According to CNBC, cybercriminals managed to install a malicious computer program on the servers of a well-known hedge fund, interrupting high-speed trading and sending information about its trades to unknown parties late last year.
The attack on the hedge fund, which according to knowledgeable sources was discovered and neutralized by technicians at BAE Systems Applied Intelligence, has not been previously disclosed. BAE Systems would not give the name of the hedge fund, as they are a client of BAE.
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Hedge fund hit by a complex hack
In the recent attack on the hedge fund, attackers focused on the hedge fund’s trade order entry system, seeking to disrupt the fund’s trading strategy and to send details of the trades to unknown external parties.
Paul Henninger, global product director at BAE Systems Applied Intelligence, said the hack was the most complex and sophisticated he’s seen in a new wave of attacks designed to business information from firms in may sectors.
The new attacks include other hacks on hedge funds apparently designed to find information on their trading strategies. This means that we’re now seeing a new generation of hackers with the technical savvy and moxy to go after highly secure computer networks and with the financial and market savvy to emulate intricate high-speed trading strategies.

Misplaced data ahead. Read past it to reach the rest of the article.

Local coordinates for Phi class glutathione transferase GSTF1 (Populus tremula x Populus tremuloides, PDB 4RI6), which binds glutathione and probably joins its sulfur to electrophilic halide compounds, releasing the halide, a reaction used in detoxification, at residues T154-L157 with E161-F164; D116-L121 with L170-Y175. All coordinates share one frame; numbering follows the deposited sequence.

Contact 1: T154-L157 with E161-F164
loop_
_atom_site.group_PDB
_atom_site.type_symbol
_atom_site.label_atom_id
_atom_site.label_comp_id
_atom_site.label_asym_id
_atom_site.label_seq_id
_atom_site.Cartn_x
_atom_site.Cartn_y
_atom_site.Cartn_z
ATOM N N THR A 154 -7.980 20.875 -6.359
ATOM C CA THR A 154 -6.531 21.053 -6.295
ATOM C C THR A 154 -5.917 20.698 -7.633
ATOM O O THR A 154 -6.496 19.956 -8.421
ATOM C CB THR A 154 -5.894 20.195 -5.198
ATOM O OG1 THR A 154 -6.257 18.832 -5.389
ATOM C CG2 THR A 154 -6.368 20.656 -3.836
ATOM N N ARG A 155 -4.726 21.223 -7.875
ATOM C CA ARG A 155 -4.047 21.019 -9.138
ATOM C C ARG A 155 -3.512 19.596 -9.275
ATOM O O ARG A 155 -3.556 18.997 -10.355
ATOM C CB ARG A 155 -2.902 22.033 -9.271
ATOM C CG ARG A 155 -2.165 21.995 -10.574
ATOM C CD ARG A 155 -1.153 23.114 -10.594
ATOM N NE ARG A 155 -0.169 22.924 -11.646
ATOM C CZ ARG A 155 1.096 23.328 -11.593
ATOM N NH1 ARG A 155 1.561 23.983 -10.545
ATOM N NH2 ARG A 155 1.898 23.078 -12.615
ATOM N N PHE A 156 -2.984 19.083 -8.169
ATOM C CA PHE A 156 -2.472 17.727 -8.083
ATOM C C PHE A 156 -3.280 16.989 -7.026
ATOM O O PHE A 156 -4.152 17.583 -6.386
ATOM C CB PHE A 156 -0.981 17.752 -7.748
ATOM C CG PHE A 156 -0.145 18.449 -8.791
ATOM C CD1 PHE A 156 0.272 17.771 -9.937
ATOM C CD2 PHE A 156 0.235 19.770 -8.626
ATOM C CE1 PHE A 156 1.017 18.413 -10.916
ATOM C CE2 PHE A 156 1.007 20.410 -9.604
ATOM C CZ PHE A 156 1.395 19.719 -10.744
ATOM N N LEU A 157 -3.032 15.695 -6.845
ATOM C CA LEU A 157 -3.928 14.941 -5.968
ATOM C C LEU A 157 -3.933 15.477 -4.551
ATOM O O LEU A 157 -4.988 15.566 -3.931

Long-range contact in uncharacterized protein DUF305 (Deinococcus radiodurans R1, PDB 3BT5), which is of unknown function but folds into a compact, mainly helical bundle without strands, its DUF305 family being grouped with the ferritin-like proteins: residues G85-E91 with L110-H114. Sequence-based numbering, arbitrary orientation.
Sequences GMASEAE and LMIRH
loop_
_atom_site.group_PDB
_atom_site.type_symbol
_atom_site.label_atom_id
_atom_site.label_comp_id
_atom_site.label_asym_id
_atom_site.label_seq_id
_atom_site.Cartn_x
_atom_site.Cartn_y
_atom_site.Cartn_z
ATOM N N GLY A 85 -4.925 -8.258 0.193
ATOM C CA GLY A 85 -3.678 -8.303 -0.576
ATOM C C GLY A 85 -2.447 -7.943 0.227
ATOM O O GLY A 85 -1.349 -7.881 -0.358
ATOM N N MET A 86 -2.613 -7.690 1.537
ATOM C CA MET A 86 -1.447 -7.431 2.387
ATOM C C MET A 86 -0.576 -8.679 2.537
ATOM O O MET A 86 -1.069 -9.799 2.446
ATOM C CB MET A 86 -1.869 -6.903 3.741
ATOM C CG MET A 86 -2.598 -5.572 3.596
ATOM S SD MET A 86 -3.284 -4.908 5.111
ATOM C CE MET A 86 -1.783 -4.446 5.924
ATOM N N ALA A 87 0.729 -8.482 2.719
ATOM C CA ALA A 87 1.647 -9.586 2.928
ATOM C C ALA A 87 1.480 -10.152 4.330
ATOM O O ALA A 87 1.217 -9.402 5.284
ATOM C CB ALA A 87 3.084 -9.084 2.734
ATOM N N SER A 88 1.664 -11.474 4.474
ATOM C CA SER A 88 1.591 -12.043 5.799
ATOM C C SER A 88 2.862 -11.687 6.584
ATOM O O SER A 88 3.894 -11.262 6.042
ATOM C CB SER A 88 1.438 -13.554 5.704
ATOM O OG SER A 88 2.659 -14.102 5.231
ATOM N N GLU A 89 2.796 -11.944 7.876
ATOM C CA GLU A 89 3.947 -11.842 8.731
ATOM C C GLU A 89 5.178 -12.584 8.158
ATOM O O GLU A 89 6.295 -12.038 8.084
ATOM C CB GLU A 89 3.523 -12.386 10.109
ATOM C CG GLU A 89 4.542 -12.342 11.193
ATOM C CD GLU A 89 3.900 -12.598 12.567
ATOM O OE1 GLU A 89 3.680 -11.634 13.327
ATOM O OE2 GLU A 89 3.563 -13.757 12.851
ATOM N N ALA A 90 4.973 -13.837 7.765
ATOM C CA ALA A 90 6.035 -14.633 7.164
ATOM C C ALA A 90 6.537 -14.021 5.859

“It’s pretty amazing,” Henninger said in an interview yesterday. “The level of business sophistication involved as opposed to technical sophistication involved was something we had not seen before.”
Hackers inserted slight lag
The hedge fund attack began with a “spear phishing” email—a seemingly innocuous email message that inserted the malware onto the fund’s servers when it was opened. The spear phishing emails appeared to be about the capital markets, which made it more likely that one or more hedge fund employees would open the message.
Some months later, financial analysts and IT staff at the firm noticed unusual problems. First, the firm noticed that its algorithmic trading strategy (a computer-based trading system) was suddenly no longer profitable. After looking into the situation, the firm discovered a lag between when they were issuing trade orders and when those orders were executed.
It turned out the attackers had added delays to the trading software ranging from hundreds of microseconds to the low-single-digit milliseconds. This meant the hackers could “front run” the hedge fund on their own trades, undermining the effectiveness of the trading strategy.
Henninger said the hack certainly ended up costing the hedge fund millions of dollars. “This was not something that was a minor issue for them,” he said. “This was something that was getting reviewed at the board level of this hedge fund precisely because it was having a material impact on performance across the portfolio.”